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5 December 2013 11:26 am ,
Vol. 342 ,
Researchers have been hot on the trail of the elusive Denisovans, a type of ancient human known only by their DNA and...
Thousands of scientists in the Russian Academy of Sciences (RAS) are about to lose their jobs as a result of the...
Dyslexia, a learning disability that hinders reading, hasn't been associated with deficits in vision, hearing, or...
Exotic, elusive, and dangerous, snakes have fascinated humankind for millennia. They can be hard to find, yet their...
Researchers have sequenced and analyzed the first two snake genomes, which represent two evolutionary extremes. The...
Snake venoms are remarkably complex mixtures that can stun or kill prey within minutes. But more and more researchers...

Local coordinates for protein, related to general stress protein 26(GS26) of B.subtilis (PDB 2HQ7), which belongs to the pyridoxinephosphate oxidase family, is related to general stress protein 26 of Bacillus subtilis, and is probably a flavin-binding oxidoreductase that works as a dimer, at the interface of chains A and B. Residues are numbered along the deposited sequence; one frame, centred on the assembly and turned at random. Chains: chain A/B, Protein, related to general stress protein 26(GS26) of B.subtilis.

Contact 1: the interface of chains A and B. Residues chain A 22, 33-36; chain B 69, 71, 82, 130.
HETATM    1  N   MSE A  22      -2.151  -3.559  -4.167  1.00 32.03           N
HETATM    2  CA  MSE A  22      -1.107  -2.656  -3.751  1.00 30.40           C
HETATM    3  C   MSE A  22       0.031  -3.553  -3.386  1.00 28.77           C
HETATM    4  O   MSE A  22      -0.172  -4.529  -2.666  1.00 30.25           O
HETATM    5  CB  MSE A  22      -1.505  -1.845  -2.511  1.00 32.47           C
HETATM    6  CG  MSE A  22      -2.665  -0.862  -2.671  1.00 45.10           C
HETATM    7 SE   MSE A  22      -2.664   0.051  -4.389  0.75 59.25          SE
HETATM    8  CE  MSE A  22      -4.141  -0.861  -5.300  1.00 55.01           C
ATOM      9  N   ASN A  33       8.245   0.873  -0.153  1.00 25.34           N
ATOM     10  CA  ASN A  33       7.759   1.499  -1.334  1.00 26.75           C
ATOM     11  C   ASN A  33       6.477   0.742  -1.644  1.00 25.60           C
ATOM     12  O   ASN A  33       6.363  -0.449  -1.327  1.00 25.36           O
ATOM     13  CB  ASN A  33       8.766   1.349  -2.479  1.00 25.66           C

At age 30, Dutch biologist Freek Vonk has built up a respectable career as a snake scientist. But in his home country,...
Since arriving on the island of Guam in the 1940s, the brown tree snake ( Boiga irregularis ) has extirpated native...
- 5 December 2013 11:26 am , Vol. 342 , #6163
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ScienceShot: How Jellyfish Poop Fouls Up the Food Chain
6 June 2011 3:00 pm
April showers bring May flowers, but April pollution brings May jellyfish "blooms." The sudden, seasonal appearance of thousands of the creatures occurs in waters warmed by climate change and in areas where overfishing has removed the food competition for invasive jellies. To study how these blooms affect ocean food chains, researchers examined two species of jellyfish that bloom in the Chesapeake Bay every summer. When these jellyfish dine on zooplankton and other carbon-fixing organisms, they convert the food into a gelatinous, carbon-rich excretion. A few, normally rare species of bacteria quickly eat this waste and convert its carbon into CO2, the researchers report online in the Proceedings of the National Academy of Sciences today. This removes the carbon from the waters, preventing fish and other organisms from using it as a food source, ultimately starving out some sea life.
See more ScienceShots.